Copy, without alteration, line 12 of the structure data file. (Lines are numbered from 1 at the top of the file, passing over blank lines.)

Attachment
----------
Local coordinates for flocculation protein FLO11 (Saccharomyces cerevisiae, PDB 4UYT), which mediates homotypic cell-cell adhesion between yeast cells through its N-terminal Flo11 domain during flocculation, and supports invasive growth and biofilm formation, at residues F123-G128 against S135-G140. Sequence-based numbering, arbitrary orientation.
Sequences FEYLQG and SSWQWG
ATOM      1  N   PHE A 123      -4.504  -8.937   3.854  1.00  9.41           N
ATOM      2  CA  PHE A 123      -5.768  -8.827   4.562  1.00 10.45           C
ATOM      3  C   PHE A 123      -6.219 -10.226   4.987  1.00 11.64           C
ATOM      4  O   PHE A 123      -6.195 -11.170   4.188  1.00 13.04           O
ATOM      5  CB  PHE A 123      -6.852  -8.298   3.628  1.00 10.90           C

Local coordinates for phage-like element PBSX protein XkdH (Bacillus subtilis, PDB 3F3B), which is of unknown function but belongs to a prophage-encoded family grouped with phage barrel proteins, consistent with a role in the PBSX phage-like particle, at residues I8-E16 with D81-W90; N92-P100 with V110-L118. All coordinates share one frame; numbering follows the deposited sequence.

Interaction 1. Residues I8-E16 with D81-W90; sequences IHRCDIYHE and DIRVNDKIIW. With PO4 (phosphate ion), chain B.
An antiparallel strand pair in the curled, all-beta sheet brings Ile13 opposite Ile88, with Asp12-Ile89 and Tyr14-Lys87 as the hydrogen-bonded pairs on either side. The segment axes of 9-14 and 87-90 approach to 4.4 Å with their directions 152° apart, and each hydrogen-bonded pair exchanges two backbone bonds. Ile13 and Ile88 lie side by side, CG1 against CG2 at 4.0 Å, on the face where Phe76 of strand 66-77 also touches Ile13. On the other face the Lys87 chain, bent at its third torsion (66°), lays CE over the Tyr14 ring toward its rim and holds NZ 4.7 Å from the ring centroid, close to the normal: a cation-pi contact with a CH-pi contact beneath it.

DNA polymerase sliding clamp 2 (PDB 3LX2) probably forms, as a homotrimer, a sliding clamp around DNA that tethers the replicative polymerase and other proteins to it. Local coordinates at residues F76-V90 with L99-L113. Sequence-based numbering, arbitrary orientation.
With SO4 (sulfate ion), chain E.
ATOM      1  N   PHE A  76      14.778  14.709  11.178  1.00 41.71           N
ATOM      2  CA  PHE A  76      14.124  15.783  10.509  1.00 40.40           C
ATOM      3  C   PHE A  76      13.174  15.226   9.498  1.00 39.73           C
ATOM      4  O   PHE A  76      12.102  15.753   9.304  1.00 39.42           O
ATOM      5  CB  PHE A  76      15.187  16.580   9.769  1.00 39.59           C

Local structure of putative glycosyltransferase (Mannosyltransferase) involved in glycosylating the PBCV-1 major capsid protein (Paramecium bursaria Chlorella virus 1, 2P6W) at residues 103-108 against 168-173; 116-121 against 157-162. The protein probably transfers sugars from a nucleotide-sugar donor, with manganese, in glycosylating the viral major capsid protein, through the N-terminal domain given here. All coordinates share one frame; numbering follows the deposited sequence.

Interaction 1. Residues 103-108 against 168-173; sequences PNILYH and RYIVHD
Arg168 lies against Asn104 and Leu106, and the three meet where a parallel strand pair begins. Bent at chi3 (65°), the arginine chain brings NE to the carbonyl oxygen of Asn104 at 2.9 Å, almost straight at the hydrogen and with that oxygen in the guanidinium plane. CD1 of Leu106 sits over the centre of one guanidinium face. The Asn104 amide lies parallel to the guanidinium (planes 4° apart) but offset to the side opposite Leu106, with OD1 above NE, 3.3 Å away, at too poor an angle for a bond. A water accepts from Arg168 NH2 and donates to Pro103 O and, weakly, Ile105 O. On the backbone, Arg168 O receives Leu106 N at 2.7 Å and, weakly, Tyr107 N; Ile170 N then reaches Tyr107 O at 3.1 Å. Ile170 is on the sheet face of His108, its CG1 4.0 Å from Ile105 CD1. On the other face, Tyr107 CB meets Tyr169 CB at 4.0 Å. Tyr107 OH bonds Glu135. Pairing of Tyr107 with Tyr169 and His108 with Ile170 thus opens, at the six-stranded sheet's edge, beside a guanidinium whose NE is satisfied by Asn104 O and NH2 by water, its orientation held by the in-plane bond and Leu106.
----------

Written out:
With SO4 (sulfate ion), chain E.